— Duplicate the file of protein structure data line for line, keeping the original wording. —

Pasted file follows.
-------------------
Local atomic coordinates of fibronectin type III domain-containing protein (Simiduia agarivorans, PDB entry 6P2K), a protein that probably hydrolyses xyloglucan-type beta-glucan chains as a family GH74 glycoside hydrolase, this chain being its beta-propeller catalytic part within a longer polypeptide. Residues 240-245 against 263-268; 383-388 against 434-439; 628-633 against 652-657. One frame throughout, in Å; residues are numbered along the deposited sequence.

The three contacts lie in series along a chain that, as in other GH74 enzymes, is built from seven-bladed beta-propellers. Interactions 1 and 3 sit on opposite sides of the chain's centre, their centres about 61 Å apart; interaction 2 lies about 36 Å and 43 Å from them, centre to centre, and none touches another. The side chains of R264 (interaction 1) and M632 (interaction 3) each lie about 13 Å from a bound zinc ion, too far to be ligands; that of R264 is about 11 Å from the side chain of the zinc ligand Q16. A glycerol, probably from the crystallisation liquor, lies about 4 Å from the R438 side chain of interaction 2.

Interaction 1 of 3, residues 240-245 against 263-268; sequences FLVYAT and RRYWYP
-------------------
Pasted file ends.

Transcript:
Local atomic coordinates of fibronectin type III domain-containing protein (Simiduia agarivorans, PDB entry 6P2K), a protein that probably hydrolyses xyloglucan-type beta-glucan chains as a family GH74 glycoside hydrolase, this chain being its beta-propeller catalytic part within a longer polypeptide. Residues 240-245 against 263-268; 383-388 against 434-439; 628-633 against 652-657. One frame throughout, in Å; residues are numbered along the deposited sequence.

The three contacts lie in series along a chain that, as in other GH74 enzymes, is built from seven-bladed beta-propellers. Interactions 1 and 3 sit on opposite sides of the chain's centre, their centres about 61 Å apart; interaction 2 lies about 36 Å and 43 Å from them, centre to centre, and none touches another. The side chains of R264 (interaction 1) and M632 (interaction 3) each lie about 13 Å from a bound zinc ion, too far to be ligands; that of R264 is about 11 Å from the side chain of the zinc ligand Q16. A glycerol, probably from the crystallisation liquor, lies about 4 Å from the R438 side chain of interaction 2.

Interaction 1 of 3, residues 240-245 against 263-268; sequences FLVYAT and RRYWYP